Friday, March 2, 2018

Godspeed Lewis Gilbert

Lewis Gilbert, who directed such films as Cast a Dark Shadow (1955), Sink the Bismark! (1960), Alfie (1966), Educating Rita (1983), and three James Bond films, died on February 23 at the age of 97.

Lewis Gilbert was born on March 6 1920 in London. He came from a family of music hall performers. He travelled with his parents to various performances while young and took to the stage himself when he was only five years old. As a youth he appeared in bit parts in such movies as Dick Turpin (1934), Good Morning, Boys (1937), The Divorce of Lady X (1938), and Room for Two (1940).

Despite acting in films, young Mr. Gilbert was more interested in directing. He served as an assistant to Alfred Hitchcock on Jamaica Inn (1939). During World War II he served in the Royal Air Force's film unit, working on various documentary shorts. Following the war he made such documentary shorts as "Arctic Harvest" (1946) and "Under One Roof" (1949). The first feature film he directed was Little Ballerina (1947). It was followed by Once a Sinner in 1950.

In the Fifties Lewis Gilbert directed some of his best known films. Among these were a number of World War II films, of which the most famous may have been Sink the Bismark! (1960). Among the other World War II films he directed in the Fifties were Reach for the Sky (1956) and Carve Her Name with Pride (1958). He also directed the classic British noir Cast a Dark Shadow (1955), starring Margaret Lockwood and Sir Dirk Bogarde. During the Fifties Mr. Gilbert also directed such films as Scarlet Thread (1951), There is Another Sun (1951), Emergency Call (1952), Albert, R.N. (1953), The Sea Shall Not Have Them (1954), The Admirable Crichton (1957), and A Cry from the Streets (1958).  He wrote or co-wrote the screenplays for several films he directed during the decade, including Little Ballerina, Reach for the Sky, The Admirable Crichton, and Carve Her Name with Pride.

The Sixties saw Mr. Gilbert direct what may be his most famous film, Alfie (1966). He also directed the first of his three James Bond films, You Only Live Twice (1967). He also directed the films The Greengage Summer (1961), H.M.S. Defiant (1962), and The Adventurers (1970). He co-wrote the screenplay for The Adventurers.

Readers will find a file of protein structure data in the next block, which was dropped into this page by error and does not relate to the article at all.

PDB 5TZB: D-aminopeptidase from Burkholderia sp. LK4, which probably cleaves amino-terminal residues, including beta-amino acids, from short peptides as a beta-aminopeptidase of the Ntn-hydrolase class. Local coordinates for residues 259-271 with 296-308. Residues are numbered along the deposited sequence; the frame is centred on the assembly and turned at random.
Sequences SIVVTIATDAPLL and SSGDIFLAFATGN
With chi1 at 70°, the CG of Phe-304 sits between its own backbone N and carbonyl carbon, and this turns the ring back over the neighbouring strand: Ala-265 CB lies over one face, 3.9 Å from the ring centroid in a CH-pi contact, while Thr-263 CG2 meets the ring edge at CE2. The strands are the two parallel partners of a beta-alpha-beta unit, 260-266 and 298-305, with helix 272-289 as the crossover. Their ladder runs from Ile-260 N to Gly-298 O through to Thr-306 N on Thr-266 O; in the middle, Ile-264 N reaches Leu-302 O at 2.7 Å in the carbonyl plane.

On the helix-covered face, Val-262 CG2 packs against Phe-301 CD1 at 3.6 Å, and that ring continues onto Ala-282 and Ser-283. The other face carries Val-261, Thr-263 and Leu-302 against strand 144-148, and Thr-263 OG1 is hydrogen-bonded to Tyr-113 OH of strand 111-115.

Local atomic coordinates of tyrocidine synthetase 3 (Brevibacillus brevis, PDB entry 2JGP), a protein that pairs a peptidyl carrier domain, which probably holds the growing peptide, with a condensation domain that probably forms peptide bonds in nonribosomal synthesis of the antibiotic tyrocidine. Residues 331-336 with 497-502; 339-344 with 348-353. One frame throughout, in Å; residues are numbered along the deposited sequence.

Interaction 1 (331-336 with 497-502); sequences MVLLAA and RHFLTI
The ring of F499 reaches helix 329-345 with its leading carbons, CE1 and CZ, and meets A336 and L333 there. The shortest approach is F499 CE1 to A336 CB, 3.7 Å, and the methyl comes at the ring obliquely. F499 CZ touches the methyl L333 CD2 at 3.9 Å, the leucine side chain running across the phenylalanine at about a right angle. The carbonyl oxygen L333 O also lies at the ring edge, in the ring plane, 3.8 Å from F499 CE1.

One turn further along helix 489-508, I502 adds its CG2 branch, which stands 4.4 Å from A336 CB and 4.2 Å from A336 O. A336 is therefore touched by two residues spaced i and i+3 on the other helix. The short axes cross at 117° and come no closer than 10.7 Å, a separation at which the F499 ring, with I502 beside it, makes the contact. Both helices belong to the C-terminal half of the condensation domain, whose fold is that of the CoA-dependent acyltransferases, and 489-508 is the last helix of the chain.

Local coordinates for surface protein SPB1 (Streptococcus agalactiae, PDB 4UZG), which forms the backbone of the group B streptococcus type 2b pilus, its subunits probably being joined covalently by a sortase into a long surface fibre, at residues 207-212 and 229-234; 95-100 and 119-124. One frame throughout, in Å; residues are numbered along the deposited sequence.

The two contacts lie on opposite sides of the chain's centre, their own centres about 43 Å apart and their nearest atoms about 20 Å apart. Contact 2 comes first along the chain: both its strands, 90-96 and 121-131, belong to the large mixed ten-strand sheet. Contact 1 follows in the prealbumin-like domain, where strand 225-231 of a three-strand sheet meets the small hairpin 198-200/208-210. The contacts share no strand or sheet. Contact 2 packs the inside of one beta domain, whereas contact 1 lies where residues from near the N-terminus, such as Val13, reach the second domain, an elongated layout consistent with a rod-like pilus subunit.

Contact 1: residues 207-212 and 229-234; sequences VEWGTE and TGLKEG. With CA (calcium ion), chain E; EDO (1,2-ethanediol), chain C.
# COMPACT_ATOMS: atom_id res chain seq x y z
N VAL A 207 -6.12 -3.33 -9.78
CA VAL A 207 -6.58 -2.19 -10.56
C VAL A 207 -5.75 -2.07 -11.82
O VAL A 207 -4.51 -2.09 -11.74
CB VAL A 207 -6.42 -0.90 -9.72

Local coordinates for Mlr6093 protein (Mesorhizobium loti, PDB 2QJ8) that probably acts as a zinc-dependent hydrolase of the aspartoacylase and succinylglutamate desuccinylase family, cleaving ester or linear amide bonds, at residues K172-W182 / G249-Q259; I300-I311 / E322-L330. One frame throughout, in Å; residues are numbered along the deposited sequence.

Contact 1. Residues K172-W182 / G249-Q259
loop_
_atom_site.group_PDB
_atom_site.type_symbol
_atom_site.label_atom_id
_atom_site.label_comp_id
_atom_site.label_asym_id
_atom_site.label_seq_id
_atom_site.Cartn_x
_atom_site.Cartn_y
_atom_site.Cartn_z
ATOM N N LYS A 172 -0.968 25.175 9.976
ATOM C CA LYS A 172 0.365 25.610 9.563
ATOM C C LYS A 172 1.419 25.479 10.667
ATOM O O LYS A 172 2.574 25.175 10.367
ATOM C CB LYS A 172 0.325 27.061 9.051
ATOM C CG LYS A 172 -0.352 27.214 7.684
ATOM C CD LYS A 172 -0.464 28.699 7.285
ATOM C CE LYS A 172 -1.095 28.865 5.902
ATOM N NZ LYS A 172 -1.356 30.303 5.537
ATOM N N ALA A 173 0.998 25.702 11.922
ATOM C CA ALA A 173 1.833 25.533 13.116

In the Seventies Lewis Gilbert directed the films Friends (1971), Paul and Michelle (1974), Operation Daybreak (1975), Seven Nights in Japan (1976), The Spy Who Loved Me (1977), and Moonraker (1979). He wrote the stories for Friends and Paul and Michelle.

In the Eighties Mr. Gilbert directed one of his best known films, Educating Rita (1983), as well as the films Not Quite Paradise (1985) and Shirley Valentine (1989). In the Nineties he directed Stepping Out (1991) and Haunted (1995). In the Naughts he directed his final film, Before You Go (2002).

Lewis Gilbert was not only a very talented director, but a very versatile one as well. He was at home directing in a number of genres. He will always be well known for his World War II movies, of which he directed some of the genre's best known classics (including Sink the Bismark!). He directed one of the best British noirs, Cast a Dark Shadow. While he could direct large scale blockbusters (such as his World War II movies or the Bond films), he was also at home with smaller, more intimate films such as Educating Rita. And while Educating Rita was a somewhat light, but well-done comedy, Mr. Gilbert was also capable of directing a dark, gritty comedy such as Alfie. Over the years he directed in such wide ranging genres as historical adventure (H.M.S. Defiant), drama (Friends), and horror (Haunted). While Mr. Gilbert did direct bad films, they were few and far between. Only a few directors were as versatile or as talented as Lewis Gilbert.

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